Village Capital, in collaboration with Johnson & Johnson Impact Ventures, announced the 12 early-stage startups that were selected to take part in the “Building A Culturally Competent Healthcare System” program. The accelerator program will support tech-enabled startups focused on providing culturally competent care to Black, Indigenous, and People of Color (BIPOC), low-income, or other underserved communities.
The following 12 startups have been selected:
- Ayana Therapy (Los Angeles, California) is a mental health startup focused on removing stigmas related to marginalized communities accessing care by matching clients with providers who fit their values such as, ethnicity, religion, sexuality, and gender.
- Grapevine Health (Washington, D.C.) educates and engages people in underserved communities about their health through relatable, culturally appropriate, data informed video content.
- K’ept Health (Washington, D.C.) is a woman-focused digital dermatology clinic using AI/ML to provide holistic, culturally competent care.
- knowRX (Austin, Texas) has created a cloud-based digital healthcare platform that addresses various encounters important to proper therapeutic care.
- Lucia Health Guidelines (San Francisco, California) is an AI-based clinical decision support tool that provides diagnosis and guideline treatment for atrial fibrillation (AFib) at the point of care.
- Omaiven (Austin, Texas) automates the business of healthcare, to help lower the barriers that prevent people from getting the care they need.
- Patient Orator (New York City, New York) is a HIPAA compliant app helping chronically ill patients document changes in their health to bridge existing communication gaps between healthcare professionals and underserved communities.
- Provider Pool (St. Louis, Missouri) is a career building community of temporary healthcare workers. Our workforce management tool allows healthcare organizations to hire these workers on-demand.
- Radical Health (New York City, New York) is a minority women-owned social enterprise that works at the intersection of community health and AI enabled tech to help people understand their health care rights, build trust, and develop self advocacy.
- TQIntelligence‘s (Atlanta, Georgia) Clarity AI is a talk therapy software that extracts voice biomarkers to measure emotional distress of at-risk youth to improve treatment outcome.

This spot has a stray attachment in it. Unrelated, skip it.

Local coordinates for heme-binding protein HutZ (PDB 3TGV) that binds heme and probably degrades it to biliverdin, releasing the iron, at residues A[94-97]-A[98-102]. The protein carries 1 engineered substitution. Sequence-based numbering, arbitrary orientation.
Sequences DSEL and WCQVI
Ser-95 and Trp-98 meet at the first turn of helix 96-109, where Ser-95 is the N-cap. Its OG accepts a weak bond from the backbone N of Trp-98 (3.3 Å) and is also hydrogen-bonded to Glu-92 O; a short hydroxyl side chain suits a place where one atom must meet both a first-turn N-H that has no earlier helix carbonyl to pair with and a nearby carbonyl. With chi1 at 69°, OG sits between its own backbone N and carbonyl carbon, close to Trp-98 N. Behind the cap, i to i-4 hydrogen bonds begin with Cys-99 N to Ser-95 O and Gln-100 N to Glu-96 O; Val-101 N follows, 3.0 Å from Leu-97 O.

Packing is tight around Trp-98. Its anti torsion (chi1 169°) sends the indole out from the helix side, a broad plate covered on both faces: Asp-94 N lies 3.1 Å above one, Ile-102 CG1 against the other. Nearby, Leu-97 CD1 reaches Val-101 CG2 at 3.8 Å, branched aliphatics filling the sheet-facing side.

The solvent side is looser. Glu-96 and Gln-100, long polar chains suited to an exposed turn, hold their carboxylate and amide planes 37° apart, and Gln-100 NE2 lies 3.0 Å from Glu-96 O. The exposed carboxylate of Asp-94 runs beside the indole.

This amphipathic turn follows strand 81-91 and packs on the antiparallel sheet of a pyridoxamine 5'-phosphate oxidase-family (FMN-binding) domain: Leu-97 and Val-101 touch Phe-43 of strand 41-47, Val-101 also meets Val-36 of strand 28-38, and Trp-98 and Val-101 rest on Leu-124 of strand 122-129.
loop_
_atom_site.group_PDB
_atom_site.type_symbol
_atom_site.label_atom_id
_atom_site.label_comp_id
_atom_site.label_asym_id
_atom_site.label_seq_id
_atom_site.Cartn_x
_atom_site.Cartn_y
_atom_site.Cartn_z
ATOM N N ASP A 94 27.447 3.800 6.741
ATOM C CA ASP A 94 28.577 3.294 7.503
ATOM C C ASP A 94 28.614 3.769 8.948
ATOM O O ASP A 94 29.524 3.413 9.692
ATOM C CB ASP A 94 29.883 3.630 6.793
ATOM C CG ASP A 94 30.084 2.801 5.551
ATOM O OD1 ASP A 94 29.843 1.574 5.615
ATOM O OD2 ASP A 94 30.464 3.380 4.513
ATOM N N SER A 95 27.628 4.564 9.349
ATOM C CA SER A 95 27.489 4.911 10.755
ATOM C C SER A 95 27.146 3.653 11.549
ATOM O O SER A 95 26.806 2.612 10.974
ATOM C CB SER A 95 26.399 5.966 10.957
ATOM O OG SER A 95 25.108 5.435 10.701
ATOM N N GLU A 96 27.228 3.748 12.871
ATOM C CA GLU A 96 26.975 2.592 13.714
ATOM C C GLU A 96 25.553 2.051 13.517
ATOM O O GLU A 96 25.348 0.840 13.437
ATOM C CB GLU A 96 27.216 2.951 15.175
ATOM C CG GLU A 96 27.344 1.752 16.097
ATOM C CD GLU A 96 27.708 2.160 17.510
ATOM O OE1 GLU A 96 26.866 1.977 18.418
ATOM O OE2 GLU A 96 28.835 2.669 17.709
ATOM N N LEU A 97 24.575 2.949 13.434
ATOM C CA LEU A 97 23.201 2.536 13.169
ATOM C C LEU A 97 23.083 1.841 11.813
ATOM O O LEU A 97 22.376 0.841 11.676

- Violet (New York City, New York) helps the healthcare industry identify and reward culturally competent clinicians.
- Viora Health (Philadelphia, Pennsylvania) is a personalized engagement solution to address social and behavioral determinants of health by disease state.
Each startup selected for the accelerator will work closely with mentors, potential clients and partners, as well as investors they need to scale their impact, using tools developed to help their self-evaluation, such as Village Capital’s Abaca platform. The top two peer selected companies will be eligible to receive $100,000 USD each in grant funding from Johnson & Johnson Foundation.
On the record
“Despite spending more on healthcare than any other country in the world, the US faces vastly inequitable health outcomes for marginalized populations,” said Matt Zieger, Chief Programs Officer Americas at Village Capital. “Village Capital is excited to work with Johnson & Johnson Impact Ventures to support these 12 startups that are improving health equity by addressing the social, economic, cultural or linguistic needs of patients.”
In total, more than 70 startups applied to the program. Each startup was evaluated on criteria including team, business model, and product-market fit. The selection process involved a diverse Advisory Board that included investors, entrepreneurs and industry leaders, but also academics and activists who spoke to the challenges at hand.
The strength of this cohort lies in its diversity. Village Capital is relentlessly focused on supporting founders with lived experience in the problems they’re solving because they create stronger companies. 50% of startups in the program have a female founder or co-founder, 83% have a Black and/or Latinx founder, and 58% are headquartered outside of New York, Boston, or San Francisco/Bay Area.